Assemblyman William Colton is outraged over raw footage which appears to show a moving construction container dropping black sludge and debris into Gravesend Bay.
Dredging at the site of the controversial Southwest Brooklyn Marine Waste Transfer Station — located off Shore Parkway’s service road along Bay 41st Street — was filmed on Thursday, November 12, at 4:40pm, by the Brooklyn assemblyman himself.
“There was a piece of metal that was stuck in it, so therefore was a clamshell was not closed … And it’s supposed to have a sensor to alert them, if it’s not completely closed. There you see, so much for the sensor,” Colton can be heard saying on the clip. “That was absolutely disgusting.”
A second, up-close video, submitted by neighbor Anna Firsova, also appears to show murky waters pouring from the clamshell into the Bay:
The waste station is being built at the site of a former trash incinerator, which the Department of Sanitation (DOS) operated from 1959 to 1989 without obtaining a legally required permit. Sentiment samplings from the area were found to contain toxic levels of dioxins, lead, mercury, chlordanes, and Mirex (an insecticide banned since 1976), and many opponents of the Gravesend Bay station fear dredging at the construction site will release the pollutants into the waters. As a result, strict conditions were put in place as to how the dredging must be conducted.
Colton, who has been waging a years-long legal battle to block the city from building the garbage station, demanded to know if Thursday’s spill was reported to environmental authorities like the Department of Environmental Conservation (DEC) or to the Environmental Protection Agency (EPA) — which inspected the site in August.
After the visit, the EPA identified numerous potential violations and areas of concern to the sanitation department, and gave the agency 30 days to respond. Their concerns included:
- Debris and soil in the water at bulkhead area
- Failure to include required inspection records in their reports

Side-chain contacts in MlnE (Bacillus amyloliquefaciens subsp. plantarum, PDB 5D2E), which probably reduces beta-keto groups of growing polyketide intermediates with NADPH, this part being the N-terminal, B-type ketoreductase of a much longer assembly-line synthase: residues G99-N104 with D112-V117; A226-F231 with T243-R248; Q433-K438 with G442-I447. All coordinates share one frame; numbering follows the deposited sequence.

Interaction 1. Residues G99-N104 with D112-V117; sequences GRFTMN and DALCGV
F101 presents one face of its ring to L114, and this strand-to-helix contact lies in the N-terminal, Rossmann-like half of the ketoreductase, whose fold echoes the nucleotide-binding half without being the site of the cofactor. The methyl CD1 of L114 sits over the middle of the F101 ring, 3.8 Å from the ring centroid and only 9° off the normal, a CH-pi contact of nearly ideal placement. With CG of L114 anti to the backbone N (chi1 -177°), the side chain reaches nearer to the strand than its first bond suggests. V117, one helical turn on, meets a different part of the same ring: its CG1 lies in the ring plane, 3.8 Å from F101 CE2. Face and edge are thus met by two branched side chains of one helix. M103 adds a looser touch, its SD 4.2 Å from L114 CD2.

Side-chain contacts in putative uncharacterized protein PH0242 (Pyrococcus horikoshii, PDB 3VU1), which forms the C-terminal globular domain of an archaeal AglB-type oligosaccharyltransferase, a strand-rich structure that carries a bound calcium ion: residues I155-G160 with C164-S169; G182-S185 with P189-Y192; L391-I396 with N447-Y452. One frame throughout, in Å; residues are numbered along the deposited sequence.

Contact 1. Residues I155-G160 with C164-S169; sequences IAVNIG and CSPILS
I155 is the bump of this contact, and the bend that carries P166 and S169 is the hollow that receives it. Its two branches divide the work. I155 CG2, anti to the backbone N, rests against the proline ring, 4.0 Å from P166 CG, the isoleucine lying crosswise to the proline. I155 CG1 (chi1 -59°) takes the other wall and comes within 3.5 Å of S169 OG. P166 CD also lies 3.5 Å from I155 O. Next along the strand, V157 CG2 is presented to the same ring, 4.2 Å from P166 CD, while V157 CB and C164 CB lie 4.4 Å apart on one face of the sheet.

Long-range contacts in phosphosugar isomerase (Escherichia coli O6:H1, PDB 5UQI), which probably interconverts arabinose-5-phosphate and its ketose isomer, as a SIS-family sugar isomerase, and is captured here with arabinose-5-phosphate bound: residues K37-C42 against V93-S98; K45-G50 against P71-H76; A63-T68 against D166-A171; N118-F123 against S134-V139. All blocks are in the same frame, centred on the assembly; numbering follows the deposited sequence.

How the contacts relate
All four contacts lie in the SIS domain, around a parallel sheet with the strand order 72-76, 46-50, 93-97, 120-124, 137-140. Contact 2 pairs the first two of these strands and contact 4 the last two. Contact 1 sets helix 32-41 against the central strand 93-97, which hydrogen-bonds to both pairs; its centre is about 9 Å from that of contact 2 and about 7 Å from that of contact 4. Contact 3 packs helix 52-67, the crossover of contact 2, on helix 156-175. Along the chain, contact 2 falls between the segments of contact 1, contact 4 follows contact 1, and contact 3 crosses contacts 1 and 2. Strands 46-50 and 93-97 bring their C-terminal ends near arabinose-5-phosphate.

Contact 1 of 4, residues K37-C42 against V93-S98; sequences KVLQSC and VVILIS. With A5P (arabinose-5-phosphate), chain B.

- Failure to comply with plan of placing silt fencing around the site
- Area where storm water can exit the site not protected by fencing
- Exposed mud on track pad area without the covered gavel
Colton says he has told Mayor Bill de Blasio directly that if this “senseless garbage station” is built, the community will hold the mayor accountable for whatever damage the garbage station causes to southern Brooklyn waters.
Nancy Tong, co-chair of Colton’s Anti-Waste Task Force, who was present during the filming of the dredging incident, expressed dismay at what she witnessed Thursday.
“I was horrified when I saw the bucket clamshell raised from the waters with a large piece of metal stuck in its jaws and all that black contaminated sludge falling out back into the waters,” said Tong.
Other southern Brooklyn pols commended Colton for his and Councilman Mark Treyger’s efforts to halt the project.
“Assemblyman Colton and Councilman Treyger have been fearless advocates for South Brooklyn’s environmental safety,” said Congressman Daniel Donovan. “The latest revelations of improper procedure at the waste transfer station construction site are alarming. I spoke to the EPA and the Army Corps this morning to share our findings and urged them to take immediate action.”
Colton, Treyger, and Donovan, along withTong and her Anti-Waste Task Force co-chair Charles Ragusa, have all sent letters to the EPA demanding an investigation of the work site. Councilman Vincent Gentile has called on the EPA to make the area a superfund site.
Colton has also set up a tip line for residents whose homes overlook the construction site, or who are impacted by the comings and goings of trucks to send in their photos and concerns.
The mayor’s office did not immediately respond to a request for comment.